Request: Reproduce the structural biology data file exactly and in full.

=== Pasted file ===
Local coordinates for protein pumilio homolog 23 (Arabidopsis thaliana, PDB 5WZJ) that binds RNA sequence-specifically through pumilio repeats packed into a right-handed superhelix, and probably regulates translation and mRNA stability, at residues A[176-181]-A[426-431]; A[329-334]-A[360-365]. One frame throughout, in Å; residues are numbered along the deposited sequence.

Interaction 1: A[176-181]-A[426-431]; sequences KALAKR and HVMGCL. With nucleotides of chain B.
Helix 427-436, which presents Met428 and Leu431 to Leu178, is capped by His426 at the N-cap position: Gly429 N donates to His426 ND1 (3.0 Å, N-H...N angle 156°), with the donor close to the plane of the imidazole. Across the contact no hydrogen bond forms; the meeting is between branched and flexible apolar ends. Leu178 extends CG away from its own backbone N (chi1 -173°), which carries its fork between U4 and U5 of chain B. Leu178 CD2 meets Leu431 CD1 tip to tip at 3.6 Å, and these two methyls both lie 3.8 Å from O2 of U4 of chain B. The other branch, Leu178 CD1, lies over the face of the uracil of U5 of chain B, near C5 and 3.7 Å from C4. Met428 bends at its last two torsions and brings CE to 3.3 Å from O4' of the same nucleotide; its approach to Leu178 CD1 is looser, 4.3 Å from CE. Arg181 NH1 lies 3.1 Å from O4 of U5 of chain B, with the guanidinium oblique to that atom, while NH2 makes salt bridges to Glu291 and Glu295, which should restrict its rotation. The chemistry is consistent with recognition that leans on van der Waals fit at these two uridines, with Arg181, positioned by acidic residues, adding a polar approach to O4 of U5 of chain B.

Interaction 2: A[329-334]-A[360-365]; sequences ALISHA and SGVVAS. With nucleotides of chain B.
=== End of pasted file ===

Local coordinates for protein pumilio homolog 23 (Arabidopsis thaliana, PDB 5WZJ) that binds RNA sequence-specifically through pumilio repeats packed into a right-handed superhelix, and probably regulates translation and mRNA stability, at residues A[176-181]-A[426-431]; A[329-334]-A[360-365]. One frame throughout, in Å; residues are numbered along the deposited sequence.

Interaction 1: A[176-181]-A[426-431]; sequences KALAKR and HVMGCL. With nucleotides of chain B.
Helix 427-436, which presents Met428 and Leu431 to Leu178, is capped by His426 at the N-cap position: Gly429 N donates to His426 ND1 (3.0 Å, N-H...N angle 156°), with the donor close to the plane of the imidazole. Across the contact no hydrogen bond forms; the meeting is between branched and flexible apolar ends. Leu178 extends CG away from its own backbone N (chi1 -173°), which carries its fork between U4 and U5 of chain B. Leu178 CD2 meets Leu431 CD1 tip to tip at 3.6 Å, and these two methyls both lie 3.8 Å from O2 of U4 of chain B. The other branch, Leu178 CD1, lies over the face of the uracil of U5 of chain B, near C5 and 3.7 Å from C4. Met428 bends at its last two torsions and brings CE to 3.3 Å from O4' of the same nucleotide; its approach to Leu178 CD1 is looser, 4.3 Å from CE. Arg181 NH1 lies 3.1 Å from O4 of U5 of chain B, with the guanidinium oblique to that atom, while NH2 makes salt bridges to Glu291 and Glu295, which should restrict its rotation. The chemistry is consistent with recognition that leans on van der Waals fit at these two uridines, with Arg181, positioned by acidic residues, adding a polar approach to O4 of U5 of chain B.

Interaction 2: A[329-334]-A[360-365]; sequences ALISHA and SGVVAS. With nucleotides of chain B.